Via Lapham’s Quarterly. (C.f. also Josh Mostel’s hysterical dramatization on Media Probes, if you can find it…)

As we chill, we might recall that it was on this date in 1982 that the final episode of The Lawrence Welk Show was taped (for syndicated release on April 17).  The series aired locally in Los Angeles for four years (1951–55), then nationally for another 28 years via the ABC network (1955–71) and– supported by anti-aging tonic Geritol,  sleep aid Sominex, and laxative Serutan–in first-run syndication (1971–82).  Then in 1986, lest a generation of Americans forget the polka, Oklahoma Public Television acquired the rights and began redistributing the programs to PBS stations…  on which they run to this day.

And a one, and a two…


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February 24, 2012 at 1:01 am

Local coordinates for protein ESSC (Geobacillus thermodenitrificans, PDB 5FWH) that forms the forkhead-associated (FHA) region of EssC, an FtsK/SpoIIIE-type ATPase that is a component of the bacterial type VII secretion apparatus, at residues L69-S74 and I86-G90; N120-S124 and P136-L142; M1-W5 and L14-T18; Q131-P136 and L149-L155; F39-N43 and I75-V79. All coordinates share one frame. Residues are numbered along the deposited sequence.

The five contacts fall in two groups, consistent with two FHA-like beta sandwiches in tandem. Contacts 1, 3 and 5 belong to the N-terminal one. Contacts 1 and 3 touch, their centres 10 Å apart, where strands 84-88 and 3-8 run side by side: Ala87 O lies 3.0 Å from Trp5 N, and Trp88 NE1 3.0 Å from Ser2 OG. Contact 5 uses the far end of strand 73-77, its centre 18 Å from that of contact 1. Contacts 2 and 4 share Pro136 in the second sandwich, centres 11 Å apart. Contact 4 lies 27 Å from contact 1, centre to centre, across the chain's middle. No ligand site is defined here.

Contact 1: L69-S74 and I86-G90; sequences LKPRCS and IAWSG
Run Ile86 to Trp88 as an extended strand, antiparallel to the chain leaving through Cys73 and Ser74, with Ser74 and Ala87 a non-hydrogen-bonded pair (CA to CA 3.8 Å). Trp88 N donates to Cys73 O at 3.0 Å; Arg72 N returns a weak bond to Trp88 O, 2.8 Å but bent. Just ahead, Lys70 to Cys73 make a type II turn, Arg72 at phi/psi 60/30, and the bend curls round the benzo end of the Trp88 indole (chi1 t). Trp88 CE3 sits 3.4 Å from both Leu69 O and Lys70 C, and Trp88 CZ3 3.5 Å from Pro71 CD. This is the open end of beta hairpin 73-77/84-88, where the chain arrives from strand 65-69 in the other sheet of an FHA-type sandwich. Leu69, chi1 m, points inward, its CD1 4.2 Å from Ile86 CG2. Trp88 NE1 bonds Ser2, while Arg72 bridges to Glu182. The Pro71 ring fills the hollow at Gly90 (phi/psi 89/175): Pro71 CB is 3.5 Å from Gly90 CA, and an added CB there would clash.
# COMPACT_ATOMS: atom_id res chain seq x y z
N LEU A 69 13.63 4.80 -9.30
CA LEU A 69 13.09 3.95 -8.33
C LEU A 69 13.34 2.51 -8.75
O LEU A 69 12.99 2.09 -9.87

Let’s get cynical…


"Cynic: an idealist whose rose-colored glasses have been removed, snapped in two and stomped into the ground, immediately improving his vision" - Rick Bayan

Cynicisn was, like the Doric column and the gyro sandwich, invented by the Greeks.  As Rick Bayan explains…

The first Cynics (we capitalize the name when we’re talking about the ancient ones) were students of a now-obscure philosopher named Antisthenes, who in turn was a student of the illustrious Socrates. Like Socrates, the Cynics believed that virtue was the greatest good. But they took it a step further than the old master, who would merely challenge unsuspecting folks to good-natured debates and let their own foolishness trip them up.